The NCAA still does not want to pay the stars of the show, the performers.
It is time for the college football championship game in Inglewood, California. So let’s take a look. The pilot and co-pilot of the planes that took the University of Georgia and Texas Christian University teams to Los Angeles Airport got paid. The bus drivers taking the teams from the airport to the hotel and practice facilities and the stadium were paid. Housing the players, paid. The head of security and that team at the corporate named stadium, paid. The corporate named stadium officials gave money to the people who allow the name on the building. By the way, most of the money that the game customers are bringing to Southern California will be spent in Los Angeles, Beverly Hills, or Santa Monica, not Inglewood so whatever economic generator Inglewood touted that was coming in was wrong. The TV and radio people broadcasting the game and the production crew get paid. Marketing partners who want to be associated with the game have paid for that right. The stadium maintenance crew, ticket takes, vendors, parking lot attendants all get paid. The players? Nothing from the colleges although a third-party can pay them after all the NCAA wants to pretend it is purer than Caesar’s wife and won’t taint its industry by paying the performers.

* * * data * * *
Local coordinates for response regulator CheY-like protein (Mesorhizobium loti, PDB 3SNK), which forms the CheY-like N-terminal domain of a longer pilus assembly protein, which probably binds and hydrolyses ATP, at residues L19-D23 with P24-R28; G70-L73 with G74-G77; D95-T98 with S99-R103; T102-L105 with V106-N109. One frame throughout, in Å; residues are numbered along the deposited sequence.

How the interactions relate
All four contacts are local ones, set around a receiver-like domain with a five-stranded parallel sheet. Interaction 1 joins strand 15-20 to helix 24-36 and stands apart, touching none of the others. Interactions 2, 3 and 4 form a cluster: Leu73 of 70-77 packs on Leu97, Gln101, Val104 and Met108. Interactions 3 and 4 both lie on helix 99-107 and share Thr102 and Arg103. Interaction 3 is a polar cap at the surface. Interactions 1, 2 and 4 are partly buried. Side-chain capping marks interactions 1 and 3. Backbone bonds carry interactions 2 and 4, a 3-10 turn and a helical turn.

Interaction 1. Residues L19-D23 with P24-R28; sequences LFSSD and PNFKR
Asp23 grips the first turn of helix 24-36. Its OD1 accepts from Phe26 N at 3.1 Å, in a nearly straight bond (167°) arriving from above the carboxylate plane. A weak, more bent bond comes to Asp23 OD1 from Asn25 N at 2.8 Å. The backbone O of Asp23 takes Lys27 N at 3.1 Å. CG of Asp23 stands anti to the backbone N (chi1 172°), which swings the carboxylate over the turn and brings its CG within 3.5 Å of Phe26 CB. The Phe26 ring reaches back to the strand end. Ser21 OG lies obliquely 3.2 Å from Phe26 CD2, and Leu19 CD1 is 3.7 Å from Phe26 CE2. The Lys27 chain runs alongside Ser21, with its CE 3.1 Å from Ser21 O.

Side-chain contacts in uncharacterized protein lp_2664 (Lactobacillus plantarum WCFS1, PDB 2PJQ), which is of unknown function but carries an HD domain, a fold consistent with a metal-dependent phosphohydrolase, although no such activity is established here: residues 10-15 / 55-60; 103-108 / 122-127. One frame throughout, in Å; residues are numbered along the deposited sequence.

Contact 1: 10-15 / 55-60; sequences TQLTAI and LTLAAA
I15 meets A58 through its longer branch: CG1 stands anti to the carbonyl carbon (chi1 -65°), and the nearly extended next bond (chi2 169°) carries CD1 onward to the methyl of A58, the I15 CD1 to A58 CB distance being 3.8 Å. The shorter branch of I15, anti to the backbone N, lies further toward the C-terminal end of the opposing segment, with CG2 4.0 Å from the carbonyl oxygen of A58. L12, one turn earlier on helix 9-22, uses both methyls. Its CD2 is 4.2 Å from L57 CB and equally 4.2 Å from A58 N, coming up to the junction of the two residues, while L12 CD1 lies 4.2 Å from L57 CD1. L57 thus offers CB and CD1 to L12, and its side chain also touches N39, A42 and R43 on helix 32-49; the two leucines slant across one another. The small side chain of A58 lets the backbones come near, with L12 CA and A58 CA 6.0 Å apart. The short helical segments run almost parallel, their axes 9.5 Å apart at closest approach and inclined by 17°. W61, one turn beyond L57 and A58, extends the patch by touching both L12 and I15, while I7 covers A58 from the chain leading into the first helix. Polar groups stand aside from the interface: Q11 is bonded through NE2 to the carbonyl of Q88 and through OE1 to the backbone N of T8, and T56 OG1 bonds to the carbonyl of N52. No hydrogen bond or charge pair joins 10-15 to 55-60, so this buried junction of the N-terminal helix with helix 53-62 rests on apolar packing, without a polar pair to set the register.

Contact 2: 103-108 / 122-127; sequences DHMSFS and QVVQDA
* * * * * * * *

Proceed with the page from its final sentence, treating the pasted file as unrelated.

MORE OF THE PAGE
This is game 15 for both teams, 15 weeks of practice, a couple weeks of training camp and those so-called voluntary practices. It has been a full-time job since last summer or maybe last spring. The players get a scholarship from the school to go to practice and maybe if they have time for classes. University of Georgia head coach Kirby Smart made $6.9 million in fiscal 2021, according to Open Georgia and is the highest paid public employee in the state. College sports coaches make big salaries off of unpaid workers. This is the world of amateur sports.
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